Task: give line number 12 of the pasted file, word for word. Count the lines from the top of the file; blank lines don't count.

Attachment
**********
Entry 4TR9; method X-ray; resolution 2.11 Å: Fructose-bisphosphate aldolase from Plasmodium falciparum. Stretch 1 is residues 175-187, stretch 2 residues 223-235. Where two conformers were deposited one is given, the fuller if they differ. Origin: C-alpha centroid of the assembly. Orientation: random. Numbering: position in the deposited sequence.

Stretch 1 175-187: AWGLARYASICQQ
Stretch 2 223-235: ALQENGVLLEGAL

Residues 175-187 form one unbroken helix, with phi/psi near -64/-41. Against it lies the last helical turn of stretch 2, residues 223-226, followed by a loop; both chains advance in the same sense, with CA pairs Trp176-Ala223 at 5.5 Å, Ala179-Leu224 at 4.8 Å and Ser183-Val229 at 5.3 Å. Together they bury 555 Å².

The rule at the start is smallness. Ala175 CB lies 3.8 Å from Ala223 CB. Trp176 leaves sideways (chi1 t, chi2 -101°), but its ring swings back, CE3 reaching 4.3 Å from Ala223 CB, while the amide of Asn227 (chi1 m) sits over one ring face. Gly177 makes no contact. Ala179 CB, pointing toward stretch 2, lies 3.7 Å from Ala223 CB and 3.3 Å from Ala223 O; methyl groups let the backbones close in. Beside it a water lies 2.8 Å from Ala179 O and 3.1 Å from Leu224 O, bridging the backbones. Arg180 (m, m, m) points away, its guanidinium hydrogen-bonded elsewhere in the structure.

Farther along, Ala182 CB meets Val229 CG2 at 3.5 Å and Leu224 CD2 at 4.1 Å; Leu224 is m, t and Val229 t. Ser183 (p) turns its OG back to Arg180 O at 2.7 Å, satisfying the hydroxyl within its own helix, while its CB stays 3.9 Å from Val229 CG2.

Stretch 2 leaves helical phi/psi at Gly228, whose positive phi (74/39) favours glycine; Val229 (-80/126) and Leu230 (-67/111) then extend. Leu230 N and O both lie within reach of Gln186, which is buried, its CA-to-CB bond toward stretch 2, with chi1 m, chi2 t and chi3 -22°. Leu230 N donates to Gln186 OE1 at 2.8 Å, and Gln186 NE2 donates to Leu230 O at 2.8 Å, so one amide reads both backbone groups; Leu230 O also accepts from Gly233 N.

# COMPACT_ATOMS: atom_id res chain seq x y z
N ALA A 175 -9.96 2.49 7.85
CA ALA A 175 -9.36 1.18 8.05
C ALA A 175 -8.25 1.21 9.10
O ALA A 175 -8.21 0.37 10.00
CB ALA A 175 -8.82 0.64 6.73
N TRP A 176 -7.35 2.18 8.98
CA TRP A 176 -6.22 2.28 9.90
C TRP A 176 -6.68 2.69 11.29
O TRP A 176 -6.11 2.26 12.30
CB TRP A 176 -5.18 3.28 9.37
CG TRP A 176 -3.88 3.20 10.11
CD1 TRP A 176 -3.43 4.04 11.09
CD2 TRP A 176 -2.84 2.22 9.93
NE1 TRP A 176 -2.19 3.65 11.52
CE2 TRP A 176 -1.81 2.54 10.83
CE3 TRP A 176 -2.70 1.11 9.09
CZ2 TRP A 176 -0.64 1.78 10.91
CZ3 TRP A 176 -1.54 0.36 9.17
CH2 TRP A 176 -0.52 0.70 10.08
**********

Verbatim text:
O ALA A 175 -8.21 0.37 10.00